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Department of Chemical Engineering and Biotechnology


Microfluidics and lab-on-a-chip technological advancements have provided opportunities to simulate and mimic the environment of cellular components and biological systems. The controllability of the system on a microscale allowed its application to extend to medical research as tools for cellular and molecular analysis, and rapid biological assays. Our group is particularly interested in applying the same technology for cellular culturing platforms for neurons, microglia and nematodes.

Transparent graphene-based Microelectrode Arrays permit the study of the effect of amyloid species on normal physiological function of neurons. Microelectrode arrays (MEAs) make recordings of neuronal action potentials using external microelectrodes. In the group, we design and fabricate custom MEAs to use in combination with microfluidic devices. We are also developing transparent graphene microelectrode arrays in collaboration with Dr. Antonio Lombardo at the Cambridge Graphene Centre. Graphene combines good electrical conductivity, optical transparency and chemical stability. The graphene MEA will permit simultaneous electrical recordings and superresolved images to be taken.

Agarose-based microtraps permit imaging of individual C. elegans during ageing. We are developing a microfabricated agarose devices that are capable of culturing hundreds of C. elegans at the single organism level and is compatible with Time Gated Fluorescence Lifetime Imaging (TG-FLIM) on live worms. Due to their short lifespan of a few weeks, the nematode C. elegans is an incredibly useful model to study neurodegenerative disorders associated with ageing, such as Alzheimer’s and Parkinson’s disease.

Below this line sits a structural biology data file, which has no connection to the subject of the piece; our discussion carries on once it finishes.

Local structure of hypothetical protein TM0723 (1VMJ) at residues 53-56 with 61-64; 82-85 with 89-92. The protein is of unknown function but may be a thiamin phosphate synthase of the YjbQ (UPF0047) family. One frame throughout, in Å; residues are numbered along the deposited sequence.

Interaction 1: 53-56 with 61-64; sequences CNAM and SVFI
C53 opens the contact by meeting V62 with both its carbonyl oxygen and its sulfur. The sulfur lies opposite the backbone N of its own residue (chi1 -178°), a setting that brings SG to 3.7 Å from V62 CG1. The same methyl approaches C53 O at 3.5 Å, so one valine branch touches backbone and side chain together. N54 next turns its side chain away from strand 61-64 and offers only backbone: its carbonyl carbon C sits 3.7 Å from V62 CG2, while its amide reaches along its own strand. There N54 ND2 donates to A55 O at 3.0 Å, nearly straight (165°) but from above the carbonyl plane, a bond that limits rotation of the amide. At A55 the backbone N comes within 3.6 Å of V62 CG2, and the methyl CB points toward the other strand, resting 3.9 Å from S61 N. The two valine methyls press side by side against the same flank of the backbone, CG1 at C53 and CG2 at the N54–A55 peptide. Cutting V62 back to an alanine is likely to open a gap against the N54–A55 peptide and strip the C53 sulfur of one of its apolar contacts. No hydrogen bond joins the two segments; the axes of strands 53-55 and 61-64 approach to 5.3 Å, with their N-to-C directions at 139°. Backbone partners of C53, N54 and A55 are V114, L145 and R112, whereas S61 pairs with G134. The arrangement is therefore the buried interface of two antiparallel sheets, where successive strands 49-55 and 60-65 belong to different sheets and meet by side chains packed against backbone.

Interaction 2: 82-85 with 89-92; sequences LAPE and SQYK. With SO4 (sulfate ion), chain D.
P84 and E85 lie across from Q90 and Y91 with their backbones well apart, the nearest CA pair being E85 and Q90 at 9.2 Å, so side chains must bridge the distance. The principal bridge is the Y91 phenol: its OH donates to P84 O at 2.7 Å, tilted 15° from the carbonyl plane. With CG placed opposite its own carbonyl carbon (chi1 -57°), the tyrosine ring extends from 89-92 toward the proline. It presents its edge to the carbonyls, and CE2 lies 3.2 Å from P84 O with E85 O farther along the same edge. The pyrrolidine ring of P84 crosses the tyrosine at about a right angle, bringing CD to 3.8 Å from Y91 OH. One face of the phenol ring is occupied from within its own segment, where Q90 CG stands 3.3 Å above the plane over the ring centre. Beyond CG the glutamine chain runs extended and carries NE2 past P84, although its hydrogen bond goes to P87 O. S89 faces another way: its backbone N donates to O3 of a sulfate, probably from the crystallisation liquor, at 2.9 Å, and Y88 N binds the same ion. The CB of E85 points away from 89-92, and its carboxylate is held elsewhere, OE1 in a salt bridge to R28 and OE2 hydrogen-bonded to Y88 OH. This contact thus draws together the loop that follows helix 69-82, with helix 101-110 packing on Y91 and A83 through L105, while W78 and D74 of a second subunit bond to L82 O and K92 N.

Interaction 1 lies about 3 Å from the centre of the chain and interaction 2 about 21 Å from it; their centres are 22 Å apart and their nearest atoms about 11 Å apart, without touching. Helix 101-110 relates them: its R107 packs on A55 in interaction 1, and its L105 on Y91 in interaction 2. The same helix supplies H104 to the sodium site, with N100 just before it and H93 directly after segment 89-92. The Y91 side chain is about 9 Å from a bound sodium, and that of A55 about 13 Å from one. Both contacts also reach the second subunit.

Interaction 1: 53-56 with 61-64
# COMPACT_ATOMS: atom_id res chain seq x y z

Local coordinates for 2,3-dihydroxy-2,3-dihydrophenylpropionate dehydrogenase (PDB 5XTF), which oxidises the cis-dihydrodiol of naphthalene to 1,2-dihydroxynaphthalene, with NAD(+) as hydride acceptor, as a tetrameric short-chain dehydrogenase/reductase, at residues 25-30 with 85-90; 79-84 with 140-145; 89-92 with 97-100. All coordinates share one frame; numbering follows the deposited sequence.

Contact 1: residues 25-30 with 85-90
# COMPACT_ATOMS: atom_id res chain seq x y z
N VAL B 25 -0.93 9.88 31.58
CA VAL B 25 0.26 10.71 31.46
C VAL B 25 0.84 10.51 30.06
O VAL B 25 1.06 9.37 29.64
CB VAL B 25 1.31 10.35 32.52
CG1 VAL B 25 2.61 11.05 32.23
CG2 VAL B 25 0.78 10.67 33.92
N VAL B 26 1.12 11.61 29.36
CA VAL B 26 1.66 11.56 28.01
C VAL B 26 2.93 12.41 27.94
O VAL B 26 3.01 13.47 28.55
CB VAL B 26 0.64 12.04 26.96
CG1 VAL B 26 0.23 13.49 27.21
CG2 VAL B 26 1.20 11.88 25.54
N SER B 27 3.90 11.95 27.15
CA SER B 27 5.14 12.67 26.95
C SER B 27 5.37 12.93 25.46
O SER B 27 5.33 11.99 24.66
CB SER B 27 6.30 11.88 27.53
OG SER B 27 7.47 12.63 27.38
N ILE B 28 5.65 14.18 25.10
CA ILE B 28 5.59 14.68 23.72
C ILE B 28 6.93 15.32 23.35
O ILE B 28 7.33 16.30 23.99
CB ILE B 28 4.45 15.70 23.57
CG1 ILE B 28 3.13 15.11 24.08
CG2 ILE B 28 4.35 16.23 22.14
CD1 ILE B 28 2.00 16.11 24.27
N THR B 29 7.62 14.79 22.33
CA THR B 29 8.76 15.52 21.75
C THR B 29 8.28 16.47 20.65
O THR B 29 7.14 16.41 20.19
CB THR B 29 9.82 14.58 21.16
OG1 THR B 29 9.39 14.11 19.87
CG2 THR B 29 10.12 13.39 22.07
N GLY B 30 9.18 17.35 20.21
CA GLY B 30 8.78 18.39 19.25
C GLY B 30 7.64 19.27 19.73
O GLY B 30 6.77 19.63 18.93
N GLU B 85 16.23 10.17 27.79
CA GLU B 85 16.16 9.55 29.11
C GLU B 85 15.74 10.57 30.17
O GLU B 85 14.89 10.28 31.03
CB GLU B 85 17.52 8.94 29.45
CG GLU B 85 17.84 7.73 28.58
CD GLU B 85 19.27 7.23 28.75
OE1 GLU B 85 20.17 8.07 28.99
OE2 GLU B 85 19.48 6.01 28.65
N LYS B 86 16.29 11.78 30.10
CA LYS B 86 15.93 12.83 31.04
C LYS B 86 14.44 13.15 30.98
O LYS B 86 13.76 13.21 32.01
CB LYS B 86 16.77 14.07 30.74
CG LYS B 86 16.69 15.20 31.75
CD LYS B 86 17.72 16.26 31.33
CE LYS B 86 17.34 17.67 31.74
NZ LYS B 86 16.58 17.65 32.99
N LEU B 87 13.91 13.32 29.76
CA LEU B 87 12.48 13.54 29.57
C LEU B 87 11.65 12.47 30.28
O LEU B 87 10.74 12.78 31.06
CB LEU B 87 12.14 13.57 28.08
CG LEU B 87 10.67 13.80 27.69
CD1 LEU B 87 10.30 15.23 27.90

With this device, hundreds of worms can be cultured individually in their own agarose chambers in an array. The chamber was designed to fit the field of view of the microscope, so that fluorescence lifetime imaging could be automated, therefore enabling high throughput analysis at the single organism level, where a single worm can be tracked for several time points, thus any physiological differences in each worms expression and aggregation state of these proteins can be studied.


Brain-on-a-chip reveals single neuron to neuron propagation of amyloid proteins. Our brain-on-a-chip platform will permit control of the ordering and connectivity of single neurons under physiologically simulated conditions. The design is optimised for advanced optical imaging techniques, such as multi-parametric imaging and super-resolution microscopy to measure synaptic activity and for tracking amyloid protein trafficking between singly connected neurons.




Microfabrication techniques in cleanroom

Microfluidic fabrication

Microelectrode Arrays